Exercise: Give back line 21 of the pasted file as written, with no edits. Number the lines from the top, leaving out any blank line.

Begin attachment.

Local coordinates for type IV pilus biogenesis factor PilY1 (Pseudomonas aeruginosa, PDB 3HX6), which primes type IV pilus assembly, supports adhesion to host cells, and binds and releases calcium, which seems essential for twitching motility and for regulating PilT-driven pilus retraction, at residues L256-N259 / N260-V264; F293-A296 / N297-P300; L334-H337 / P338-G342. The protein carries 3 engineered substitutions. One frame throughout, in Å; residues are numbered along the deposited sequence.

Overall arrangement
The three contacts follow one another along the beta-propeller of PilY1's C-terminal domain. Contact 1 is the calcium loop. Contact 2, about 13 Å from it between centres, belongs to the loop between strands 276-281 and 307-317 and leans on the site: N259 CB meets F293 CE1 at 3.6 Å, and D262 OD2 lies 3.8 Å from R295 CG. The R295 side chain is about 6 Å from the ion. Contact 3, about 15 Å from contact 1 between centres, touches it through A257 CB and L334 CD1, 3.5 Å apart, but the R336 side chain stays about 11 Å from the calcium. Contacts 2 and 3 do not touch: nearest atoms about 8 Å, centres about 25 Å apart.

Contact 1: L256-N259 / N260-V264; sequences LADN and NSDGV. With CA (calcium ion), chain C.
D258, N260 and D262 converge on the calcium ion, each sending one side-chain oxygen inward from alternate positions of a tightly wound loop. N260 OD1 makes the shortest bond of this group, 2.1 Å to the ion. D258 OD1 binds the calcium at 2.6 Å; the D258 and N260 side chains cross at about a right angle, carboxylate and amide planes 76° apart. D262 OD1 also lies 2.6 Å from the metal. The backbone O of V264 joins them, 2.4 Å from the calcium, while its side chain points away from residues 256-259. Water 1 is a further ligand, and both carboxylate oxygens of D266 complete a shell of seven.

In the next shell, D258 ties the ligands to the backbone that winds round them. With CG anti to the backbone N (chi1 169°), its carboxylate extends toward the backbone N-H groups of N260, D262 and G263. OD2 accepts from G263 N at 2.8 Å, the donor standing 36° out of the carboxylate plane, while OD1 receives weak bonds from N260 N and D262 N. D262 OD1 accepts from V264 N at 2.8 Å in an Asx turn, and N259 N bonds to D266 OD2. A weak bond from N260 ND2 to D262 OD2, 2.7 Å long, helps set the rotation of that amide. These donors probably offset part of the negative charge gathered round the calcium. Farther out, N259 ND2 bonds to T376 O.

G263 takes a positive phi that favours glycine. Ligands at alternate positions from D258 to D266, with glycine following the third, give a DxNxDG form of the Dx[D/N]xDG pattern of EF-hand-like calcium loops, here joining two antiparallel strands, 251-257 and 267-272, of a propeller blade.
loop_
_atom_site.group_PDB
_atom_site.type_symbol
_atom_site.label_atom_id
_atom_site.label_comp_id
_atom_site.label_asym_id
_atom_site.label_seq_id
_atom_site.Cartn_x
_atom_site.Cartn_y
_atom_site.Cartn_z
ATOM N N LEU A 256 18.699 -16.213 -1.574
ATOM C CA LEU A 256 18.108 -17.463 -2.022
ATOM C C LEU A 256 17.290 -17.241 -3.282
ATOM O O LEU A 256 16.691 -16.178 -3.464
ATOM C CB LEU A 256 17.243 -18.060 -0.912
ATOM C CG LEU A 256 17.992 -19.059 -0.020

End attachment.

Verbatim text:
ATOM O O LEU A 256 16.691 -16.178 -3.464